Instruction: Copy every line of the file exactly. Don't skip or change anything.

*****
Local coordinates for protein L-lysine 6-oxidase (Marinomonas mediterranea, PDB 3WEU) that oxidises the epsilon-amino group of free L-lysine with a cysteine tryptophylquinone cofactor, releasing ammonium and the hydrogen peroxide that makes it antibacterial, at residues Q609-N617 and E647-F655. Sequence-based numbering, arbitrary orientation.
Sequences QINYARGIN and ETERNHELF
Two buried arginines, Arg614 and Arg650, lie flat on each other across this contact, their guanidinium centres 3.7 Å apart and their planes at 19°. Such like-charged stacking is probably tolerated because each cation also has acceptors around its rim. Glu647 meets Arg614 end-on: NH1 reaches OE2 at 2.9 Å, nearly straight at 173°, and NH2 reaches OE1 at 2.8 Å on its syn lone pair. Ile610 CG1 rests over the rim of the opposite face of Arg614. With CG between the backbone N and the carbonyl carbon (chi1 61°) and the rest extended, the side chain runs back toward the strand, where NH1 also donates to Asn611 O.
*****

Local coordinates for protein L-lysine 6-oxidase (Marinomonas mediterranea, PDB 3WEU) that oxidises the epsilon-amino group of free L-lysine with a cysteine tryptophylquinone cofactor, releasing ammonium and the hydrogen peroxide that makes it antibacterial, at residues Q609-N617 and E647-F655. Sequence-based numbering, arbitrary orientation.
Sequences QINYARGIN and ETERNHELF
Two buried arginines, Arg614 and Arg650, lie flat on each other across this contact, their guanidinium centres 3.7 Å apart and their planes at 19°. Such like-charged stacking is probably tolerated because each cation also has acceptors around its rim. Glu647 meets Arg614 end-on: NH1 reaches OE2 at 2.9 Å, nearly straight at 173°, and NH2 reaches OE1 at 2.8 Å on its syn lone pair. Ile610 CG1 rests over the rim of the opposite face of Arg614. With CG between the backbone N and the carbonyl carbon (chi1 61°) and the rest extended, the side chain runs back toward the strand, where NH1 also donates to Asn611 O.